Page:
If the issue for the tenant is working hours then find someone who will do the work evening or weekend.
            If the issue is covid concerns then leave it unless it is a proper safety issue.

            Comment


              #7
              The problem is that the EICR is a safety issue.
              And there is the potential of a large fine if one isn't carried out by the end of this month.

              I have had one check done while the tenant was working from home.
              They had to take half a day off work to allow it to be completed, and we arranged the inspection on a day and time when taking a day off suited them.

              However, the documented refusal of a tenant to co-operate is a defence to the fine, and an EICR is a very intrusive process during a lockdown.
              When I post, I am expressing an opinion - feel free to disagree, I have been wrong before.
              Please don't act on my suggestions without checking with a grown-up (ideally some kind of expert).

              Comment


                #8
                Originally posted by jpkeates View Post
                The problem is that the EICR is a safety issue.
                I disagree, the properties I've had checked are no safer than the day before they were checked.

                It is overzealous government interference cheered on by a vested interest industry.

                The safe thing would be for government to delay implementation until the end of the year.

                Comment


                  #9
                  Originally posted by boletus View Post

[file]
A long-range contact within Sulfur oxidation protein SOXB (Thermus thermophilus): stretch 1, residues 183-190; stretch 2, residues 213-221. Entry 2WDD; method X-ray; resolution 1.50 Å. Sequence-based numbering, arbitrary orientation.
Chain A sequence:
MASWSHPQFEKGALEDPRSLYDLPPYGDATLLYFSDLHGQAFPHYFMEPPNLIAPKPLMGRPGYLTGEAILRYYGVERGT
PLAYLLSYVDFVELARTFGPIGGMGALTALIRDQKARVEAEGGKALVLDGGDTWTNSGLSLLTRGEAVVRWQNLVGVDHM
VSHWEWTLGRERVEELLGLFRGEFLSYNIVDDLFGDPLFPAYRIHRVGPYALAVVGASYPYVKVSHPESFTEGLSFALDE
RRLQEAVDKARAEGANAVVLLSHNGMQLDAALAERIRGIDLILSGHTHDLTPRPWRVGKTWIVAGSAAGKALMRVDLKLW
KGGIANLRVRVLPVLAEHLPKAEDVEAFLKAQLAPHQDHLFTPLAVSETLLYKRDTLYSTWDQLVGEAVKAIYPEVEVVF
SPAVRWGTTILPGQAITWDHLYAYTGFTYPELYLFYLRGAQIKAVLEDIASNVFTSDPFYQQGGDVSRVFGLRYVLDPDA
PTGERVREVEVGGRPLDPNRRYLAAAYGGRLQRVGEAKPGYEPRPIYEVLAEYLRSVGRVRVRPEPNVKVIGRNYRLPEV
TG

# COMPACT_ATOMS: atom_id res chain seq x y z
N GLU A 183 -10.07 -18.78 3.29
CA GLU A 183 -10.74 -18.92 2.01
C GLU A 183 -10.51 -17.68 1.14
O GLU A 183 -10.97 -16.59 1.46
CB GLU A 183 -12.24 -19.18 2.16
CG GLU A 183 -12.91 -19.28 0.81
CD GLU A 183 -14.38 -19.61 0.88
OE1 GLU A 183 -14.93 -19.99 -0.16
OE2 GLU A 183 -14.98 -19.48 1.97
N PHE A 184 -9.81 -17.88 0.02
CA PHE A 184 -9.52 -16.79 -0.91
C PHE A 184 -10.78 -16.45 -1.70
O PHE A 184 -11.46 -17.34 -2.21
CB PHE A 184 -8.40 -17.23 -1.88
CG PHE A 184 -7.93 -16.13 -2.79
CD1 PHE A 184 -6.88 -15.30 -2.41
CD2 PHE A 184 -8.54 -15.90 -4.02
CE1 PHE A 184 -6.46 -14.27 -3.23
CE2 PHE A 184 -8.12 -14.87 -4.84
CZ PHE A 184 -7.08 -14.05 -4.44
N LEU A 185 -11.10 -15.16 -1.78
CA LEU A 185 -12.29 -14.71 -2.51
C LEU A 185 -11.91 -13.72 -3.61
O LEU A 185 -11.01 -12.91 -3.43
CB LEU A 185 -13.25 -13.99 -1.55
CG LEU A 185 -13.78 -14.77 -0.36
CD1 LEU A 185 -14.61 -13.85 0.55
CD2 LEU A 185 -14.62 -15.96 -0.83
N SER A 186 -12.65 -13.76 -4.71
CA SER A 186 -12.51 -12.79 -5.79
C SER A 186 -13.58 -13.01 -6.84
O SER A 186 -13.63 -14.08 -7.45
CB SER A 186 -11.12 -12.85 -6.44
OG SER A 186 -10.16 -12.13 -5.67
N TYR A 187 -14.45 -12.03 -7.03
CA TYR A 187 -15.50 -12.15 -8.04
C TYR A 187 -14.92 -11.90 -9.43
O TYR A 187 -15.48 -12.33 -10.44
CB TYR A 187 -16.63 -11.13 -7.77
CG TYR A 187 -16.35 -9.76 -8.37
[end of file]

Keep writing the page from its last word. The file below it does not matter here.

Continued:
I disagree, the properties I've had checked are no safer than the day before they were checked.
                  One landlord I know had the check done last summer.
                  The flat she was letting had no "earth" - and none of the other flats in the block did either.
                  It is overzealous government interference cheered on by a vested interest industry.
                  Because the government declines to do actual cost/benefit reviews, we'll never know.

                  I recall one journallist who was incensed when it was revealed that the laws relating to child seats in cars were being introduced when there was no evidence that they would save lives and that deaths that related to child seats at all were almost unknown. A certain Boris Johnson.

                  The safe thing would be for government to delay implementation until the end of the year.
                  Totally agree with this.

                  When I post, I am expressing an opinion - feel free to disagree, I have been wrong before.